Fastball have always been -- to dust off a worn but sadly apt cliche -- their own worst enemies, victims both of their songwriting style and of their early success.
One day when I was 10 years old I was cycling home from school and hit a patch of gravel. The bike kicked out from under me, my right knee made painful contact with the pavement, and, most distressingly, my Discman flew from my backpack and popped open, disgorging Fastball's All the Pain Money Can Buy as it slid merrily along. Alas, the disc, like my knee, was badly scratched. The very next day I limped into the local Sam Goody and plopped down my allowance. That's how obsessed I was with that album and with its two megahit singles, "The Way" (one of the finest songs of the late-'90s) and "Out of My Head". A few years later I was one of the (very) few who bought their follow up, The Harsh Light of Day, before I, like the rest of the music-buying public, lost track of them entirely.
But Fastball, unnoticed as they may have been, didn't break up, and didn't stop making music, either. In 2004 they released Keep Your Wig On. Now, five years on and a full decade since the apex of their fame, they're bringing us Little White Lies. I know that kid with the scraped-up knee would have loved this new album, just as he loved All the Pain Money Can Buy. But I can't help feeling this gets to the heart of Fastball's continued lack of success. They're just a bit too talented of songwriters for their own good, but not quite ambitious enough to be all that interesting.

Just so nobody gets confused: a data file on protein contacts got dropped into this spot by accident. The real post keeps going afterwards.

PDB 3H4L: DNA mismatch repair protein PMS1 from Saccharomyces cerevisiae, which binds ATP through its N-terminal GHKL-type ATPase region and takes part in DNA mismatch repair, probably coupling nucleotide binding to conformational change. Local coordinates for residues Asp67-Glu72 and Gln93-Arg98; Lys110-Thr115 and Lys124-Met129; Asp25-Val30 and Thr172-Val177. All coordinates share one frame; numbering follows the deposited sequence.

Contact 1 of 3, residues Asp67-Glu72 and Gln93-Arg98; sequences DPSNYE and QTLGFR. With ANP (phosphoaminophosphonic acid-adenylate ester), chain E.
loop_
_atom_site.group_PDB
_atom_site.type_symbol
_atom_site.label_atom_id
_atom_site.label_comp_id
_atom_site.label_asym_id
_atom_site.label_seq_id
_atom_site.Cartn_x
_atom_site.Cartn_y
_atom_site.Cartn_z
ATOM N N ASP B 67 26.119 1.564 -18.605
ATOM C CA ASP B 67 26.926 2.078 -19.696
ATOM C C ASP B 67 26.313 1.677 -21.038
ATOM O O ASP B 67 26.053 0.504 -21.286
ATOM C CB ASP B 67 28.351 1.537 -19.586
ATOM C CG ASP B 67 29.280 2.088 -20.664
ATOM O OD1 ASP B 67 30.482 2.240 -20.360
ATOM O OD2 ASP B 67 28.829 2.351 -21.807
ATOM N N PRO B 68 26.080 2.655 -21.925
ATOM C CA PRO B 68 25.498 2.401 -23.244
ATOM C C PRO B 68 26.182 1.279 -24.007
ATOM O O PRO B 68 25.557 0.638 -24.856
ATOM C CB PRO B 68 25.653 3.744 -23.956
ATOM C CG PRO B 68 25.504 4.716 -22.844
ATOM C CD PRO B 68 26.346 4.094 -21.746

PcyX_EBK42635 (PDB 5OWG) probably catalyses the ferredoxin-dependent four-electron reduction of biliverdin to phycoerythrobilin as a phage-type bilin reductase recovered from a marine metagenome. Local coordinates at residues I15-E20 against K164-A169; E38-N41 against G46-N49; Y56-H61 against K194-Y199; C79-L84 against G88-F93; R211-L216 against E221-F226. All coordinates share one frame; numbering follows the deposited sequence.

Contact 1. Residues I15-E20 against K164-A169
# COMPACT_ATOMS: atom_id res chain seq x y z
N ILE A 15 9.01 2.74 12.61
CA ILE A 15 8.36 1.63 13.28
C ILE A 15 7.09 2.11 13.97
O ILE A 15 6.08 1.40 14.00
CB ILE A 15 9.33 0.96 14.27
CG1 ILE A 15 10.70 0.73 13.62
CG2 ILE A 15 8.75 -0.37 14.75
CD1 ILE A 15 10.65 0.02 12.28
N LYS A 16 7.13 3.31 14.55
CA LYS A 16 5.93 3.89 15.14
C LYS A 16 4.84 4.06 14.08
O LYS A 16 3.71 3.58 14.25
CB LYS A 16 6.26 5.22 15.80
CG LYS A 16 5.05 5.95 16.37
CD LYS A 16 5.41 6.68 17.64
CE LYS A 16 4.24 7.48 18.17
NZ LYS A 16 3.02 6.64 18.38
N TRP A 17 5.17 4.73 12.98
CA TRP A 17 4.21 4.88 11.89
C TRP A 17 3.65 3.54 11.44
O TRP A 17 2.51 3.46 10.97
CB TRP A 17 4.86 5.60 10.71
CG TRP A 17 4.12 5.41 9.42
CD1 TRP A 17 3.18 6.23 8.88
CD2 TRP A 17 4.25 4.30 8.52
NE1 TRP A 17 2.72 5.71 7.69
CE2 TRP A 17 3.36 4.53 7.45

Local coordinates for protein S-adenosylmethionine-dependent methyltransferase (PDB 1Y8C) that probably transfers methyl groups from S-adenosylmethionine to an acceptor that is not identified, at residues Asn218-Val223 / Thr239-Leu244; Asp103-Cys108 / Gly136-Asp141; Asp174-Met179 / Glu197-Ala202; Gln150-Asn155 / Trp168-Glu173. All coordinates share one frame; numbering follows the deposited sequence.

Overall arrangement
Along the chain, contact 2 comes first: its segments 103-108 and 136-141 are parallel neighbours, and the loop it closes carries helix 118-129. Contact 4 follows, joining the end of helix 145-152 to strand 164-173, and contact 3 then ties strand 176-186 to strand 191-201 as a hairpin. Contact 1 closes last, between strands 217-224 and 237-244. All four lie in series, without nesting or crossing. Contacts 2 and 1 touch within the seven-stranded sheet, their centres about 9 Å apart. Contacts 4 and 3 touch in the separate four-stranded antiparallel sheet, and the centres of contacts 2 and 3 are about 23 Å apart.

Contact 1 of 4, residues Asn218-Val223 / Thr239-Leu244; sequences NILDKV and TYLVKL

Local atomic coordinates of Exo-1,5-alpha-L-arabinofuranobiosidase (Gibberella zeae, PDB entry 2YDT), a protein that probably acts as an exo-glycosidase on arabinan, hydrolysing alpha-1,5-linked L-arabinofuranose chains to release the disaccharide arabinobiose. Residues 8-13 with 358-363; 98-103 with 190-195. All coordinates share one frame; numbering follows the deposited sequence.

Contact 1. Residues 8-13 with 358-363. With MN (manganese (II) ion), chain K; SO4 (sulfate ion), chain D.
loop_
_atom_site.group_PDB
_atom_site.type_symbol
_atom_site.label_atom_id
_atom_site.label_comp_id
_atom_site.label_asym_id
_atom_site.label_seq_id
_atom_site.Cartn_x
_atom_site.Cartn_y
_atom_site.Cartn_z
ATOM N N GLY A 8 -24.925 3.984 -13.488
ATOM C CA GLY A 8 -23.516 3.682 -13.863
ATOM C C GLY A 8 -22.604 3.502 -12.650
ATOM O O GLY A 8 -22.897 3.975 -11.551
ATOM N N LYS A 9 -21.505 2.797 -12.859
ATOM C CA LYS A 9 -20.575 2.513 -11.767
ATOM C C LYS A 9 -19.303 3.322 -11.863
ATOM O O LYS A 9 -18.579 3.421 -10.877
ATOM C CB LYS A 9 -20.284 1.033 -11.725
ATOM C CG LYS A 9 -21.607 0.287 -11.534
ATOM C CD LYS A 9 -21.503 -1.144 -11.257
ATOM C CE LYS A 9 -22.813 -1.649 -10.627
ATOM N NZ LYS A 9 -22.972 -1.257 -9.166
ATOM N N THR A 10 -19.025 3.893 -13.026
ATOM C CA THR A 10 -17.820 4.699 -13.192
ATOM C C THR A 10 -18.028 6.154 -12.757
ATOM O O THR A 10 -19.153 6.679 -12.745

A case in point: album opener "All I Was Looking For Was You", which is, on the face of it, a perfectly constructed pop song. It has a catchy hook, it flows pleasingly from verse to bridge to chorus, and the lyrics are earnest, if not particularly original. ("I ran my ship into the ground / chasing some high and lonesome sound" is not exactly poetry of the highest order.) But after a few listens, its construction actually begins to grate. It is simply too radio-friendly, too pretty, too planned. A number of songs ("Rampart Street", "How Did I Get Here?", "We'll Always Have Paris") are similarly saccharine.
To be fair, there are a number of songs here on which Fastball stretch their music just a bit further. These are the most successful offerings on the CD. "The Malcontent (Modern World)" is just unsettling enough to be interesting. "Angelie" is a boozy waltz with a goofy accordion line. The title track, "Little White Lies", is far and away the best song on the disc: melodic but muscular and sporting a genuinely funky breakdown.
It would not be fair to call Little White Lies bad, and there's a part of me that is quite distressed by its flaws. But Fastball don't offer much of a reason here for us to not simply spin All the Pain Money Can Buy. A decade on, that failing means everything.